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UK F-35 Lightning Stealth Fighters Land on HMS Queen Elizabeth for the First Time

The first operational deployment for HMS Queen Elizabeth 617 Squadron and a squadron of US Marine Corps F-35 Lightning jets is due to take place in 2021.

For the first time Royal Navy & RAF pilots have landed UK F-35 Lightning jets on HMS Queen Elizabeth to commence trials over the coming weeks.

The F-35 Lightning jets are embarking in the 65,000-tonne carrier to conduct operational trials off the East Coast of the USA.

This follows successful developmental trials last year with US Lightning jets, where forces conducted 500 takeoffs and landings over their 11-week period at sea.  

According to the RAF news release, these trials are aimed at ‘end-to-end’ testing of the aircraft and personnel to ensure the aircraft are compatible with the carrier.  The tests involve mission planning, arming the aircraft using the ship’s Highly Automated Weapon Handling System, flying missions and debriefing on completion.

The landings on HMS Queen Elizabeth are part of the ‘WESTLANT 19’ Carrier Strike Group deployment. Once fully operational, the UK Carrier Strike Group will be a formidable force around the world, using a number of platforms to work alongside the country allies.

During this time, the aircraft carrier will be escorted by Type 45 destroyer HMS Dragon, submarine hunter HMS Northumberland, tanker RFA Tideforce and Merlins from 814, 820 and 845 Naval Air Squadrons, Wildcats from 815 Squadron and Royal Marines from Lima Company, 42 Commando.

Defence Secretary Ben Wallace also added: “The bringing together of the UK Lightnings on the first in class HMS Queen Elizabeth paves the way for the world’s most up to date, fully integrated carrier force.”

The Lightning aircraft operates with a cutting-edge design. It is the first jet to combine radar-evading stealth technology with supersonic speed, as well as the ability to land vertically. Given its ability to conduct missions both from land and sea, the jets act as a formidable spine to the ‘carrier strike’ capability. The UK currently owns 18 aircraft, with an additional order placed for 30 jets.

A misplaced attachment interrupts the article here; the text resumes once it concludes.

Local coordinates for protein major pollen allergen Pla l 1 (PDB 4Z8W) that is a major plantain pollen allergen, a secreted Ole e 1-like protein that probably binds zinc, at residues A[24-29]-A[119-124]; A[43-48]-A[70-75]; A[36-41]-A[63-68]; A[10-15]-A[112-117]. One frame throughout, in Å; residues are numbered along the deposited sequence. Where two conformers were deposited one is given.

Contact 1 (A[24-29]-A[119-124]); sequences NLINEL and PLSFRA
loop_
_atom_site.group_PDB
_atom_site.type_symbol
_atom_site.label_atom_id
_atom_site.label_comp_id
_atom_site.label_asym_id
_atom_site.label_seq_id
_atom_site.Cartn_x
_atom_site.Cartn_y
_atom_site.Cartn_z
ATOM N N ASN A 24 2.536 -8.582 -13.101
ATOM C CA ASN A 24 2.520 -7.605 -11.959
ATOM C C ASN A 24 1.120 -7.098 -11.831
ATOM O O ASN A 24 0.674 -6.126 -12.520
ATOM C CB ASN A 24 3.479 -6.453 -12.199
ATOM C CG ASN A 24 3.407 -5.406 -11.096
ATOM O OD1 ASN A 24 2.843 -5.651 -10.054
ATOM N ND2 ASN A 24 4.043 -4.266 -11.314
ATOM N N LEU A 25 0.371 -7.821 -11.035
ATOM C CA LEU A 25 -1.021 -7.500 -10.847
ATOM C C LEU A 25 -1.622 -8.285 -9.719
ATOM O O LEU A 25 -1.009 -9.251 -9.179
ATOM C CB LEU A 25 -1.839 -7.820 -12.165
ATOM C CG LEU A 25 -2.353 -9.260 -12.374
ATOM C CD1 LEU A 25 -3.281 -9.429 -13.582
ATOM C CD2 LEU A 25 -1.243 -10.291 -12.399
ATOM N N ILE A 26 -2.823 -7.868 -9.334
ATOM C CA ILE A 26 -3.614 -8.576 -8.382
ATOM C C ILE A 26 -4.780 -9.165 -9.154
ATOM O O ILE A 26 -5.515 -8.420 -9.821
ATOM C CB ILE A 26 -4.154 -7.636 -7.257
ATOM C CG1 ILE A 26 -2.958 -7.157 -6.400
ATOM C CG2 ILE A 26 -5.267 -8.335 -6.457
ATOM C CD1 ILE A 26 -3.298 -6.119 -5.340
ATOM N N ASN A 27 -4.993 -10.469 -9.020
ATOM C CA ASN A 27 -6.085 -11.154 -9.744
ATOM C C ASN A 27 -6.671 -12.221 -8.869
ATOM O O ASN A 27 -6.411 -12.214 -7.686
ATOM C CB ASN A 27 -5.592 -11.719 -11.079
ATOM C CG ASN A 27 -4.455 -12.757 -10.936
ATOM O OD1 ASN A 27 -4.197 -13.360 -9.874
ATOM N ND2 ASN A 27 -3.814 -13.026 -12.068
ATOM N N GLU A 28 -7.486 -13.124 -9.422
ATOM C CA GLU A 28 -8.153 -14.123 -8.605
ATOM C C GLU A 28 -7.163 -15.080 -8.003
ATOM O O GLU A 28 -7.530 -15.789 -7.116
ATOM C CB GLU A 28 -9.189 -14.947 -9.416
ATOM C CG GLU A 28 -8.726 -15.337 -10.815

First to land on board, Wing Commander Adam Curd, Royal Air Force, said: “This is the first time I have landed onboard an aircraft carrier – for it to be HMS Queen Elizabeth, and in an aircraft as amazing as a UK Lightning, is quite something.”

Wing Commander Adam Curd, Royal Air Force, added: “This is a proud moment not only for me but the wider team that has brought us to this milestone for maritime aviation and UK Defence”.

The trials will be led by the joint Royal Navy – Royal Air Force 17 Test and Evaluation Squadron from the Air Warfare Centre. The Squadron will be operating alongside personnel and aircraft from the UK Lightning Force, based out of RAF Marham.

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Assistant Chief of the Naval Staff for Aviation and Carrier Strike, Rear Admiral Martin Connell, Royal Navy, said:

“Embarking UK Lightning jets on HMS Queen Elizabeth for the very first time is a major milestone for Royal Navy and Royal Air Force aviation and for our development of the 5th generation Carrier Strike Group capability.

“Once again, the support from our US Navy and US Marine Corps colleagues in the United States has been incredible and undoubtedly helped bring us to this moment: making maritime aviation history”.

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Air Officer Commanding Number 1 Group, Air Vice-Marshal Harvey Smyth, Royal Air Force, added: “Bringing our own Lightning onboard HMS Queen Elizabeth for the first time gives us the opportunity to conduct critical operational testing. With the Royal Navy and Royal Air Force operating so closely together, these are incredibly exciting times for embarked Combat Air.”

The UK will declare Initial Operating Capability for Carrier Strike by the end of 2020. The first operational deployment for HMS Queen Elizabeth 617 Squadron and a squadron of US Marine Corps Lightning jets is due to take place in 2021.

Commander of the Strike Group, Commodore Mike Utley, Royal Navy said: “Getting to this point of embarking UK Lightning jets into our British-built carrier has been a significant joint undertaking by industry and military – both ours and those from the United States.

“We will take the jets from the successful developmental phase we achieved last year through to a more operational footing, so we are confident that the jets, the carrier and our destroyers and frigates will function seamlessly together.”

Photo credit: Crown Copyright

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